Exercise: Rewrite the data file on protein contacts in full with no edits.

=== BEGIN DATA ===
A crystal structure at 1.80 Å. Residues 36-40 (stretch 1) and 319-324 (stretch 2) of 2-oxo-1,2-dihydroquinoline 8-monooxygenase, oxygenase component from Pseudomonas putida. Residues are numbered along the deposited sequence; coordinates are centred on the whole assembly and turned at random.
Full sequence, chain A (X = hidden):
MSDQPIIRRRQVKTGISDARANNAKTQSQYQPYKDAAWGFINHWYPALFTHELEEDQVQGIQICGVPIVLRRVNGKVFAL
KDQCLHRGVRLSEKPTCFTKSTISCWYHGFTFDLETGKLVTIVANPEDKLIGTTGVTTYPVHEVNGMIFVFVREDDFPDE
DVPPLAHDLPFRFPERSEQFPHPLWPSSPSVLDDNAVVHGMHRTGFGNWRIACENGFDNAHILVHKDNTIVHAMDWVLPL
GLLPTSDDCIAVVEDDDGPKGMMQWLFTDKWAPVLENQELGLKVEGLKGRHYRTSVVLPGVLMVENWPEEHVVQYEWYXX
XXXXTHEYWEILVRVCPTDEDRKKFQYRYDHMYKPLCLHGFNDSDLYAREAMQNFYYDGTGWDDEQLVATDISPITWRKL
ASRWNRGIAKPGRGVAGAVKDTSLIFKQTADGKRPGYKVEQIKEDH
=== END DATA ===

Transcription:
A crystal structure at 1.80 Å. Residues 36-40 (stretch 1) and 319-324 (stretch 2) of 2-oxo-1,2-dihydroquinoline 8-monooxygenase, oxygenase component from Pseudomonas putida. Residues are numbered along the deposited sequence; coordinates are centred on the whole assembly and turned at random.
Full sequence, chain A (X = hidden):
MSDQPIIRRRQVKTGISDARANNAKTQSQYQPYKDAAWGFINHWYPALFTHELEEDQVQGIQICGVPIVLRRVNGKVFAL
KDQCLHRGVRLSEKPTCFTKSTISCWYHGFTFDLETGKLVTIVANPEDKLIGTTGVTTYPVHEVNGMIFVFVREDDFPDE
DVPPLAHDLPFRFPERSEQFPHPLWPSSPSVLDDNAVVHGMHRTGFGNWRIACENGFDNAHILVHKDNTIVHAMDWVLPL
GLLPTSDDCIAVVEDDDGPKGMMQWLFTDKWAPVLENQELGLKVEGLKGRHYRTSVVLPGVLMVENWPEEHVVQYEWYXX
XXXXTHEYWEILVRVCPTDEDRKKFQYRYDHMYKPLCLHGFNDSDLYAREAMQNFYYDGTGWDDEQLVATDISPITWRKL
ASRWNRGIAKPGRGVAGAVKDTSLIFKQTADGKRPGYKVEQIKEDH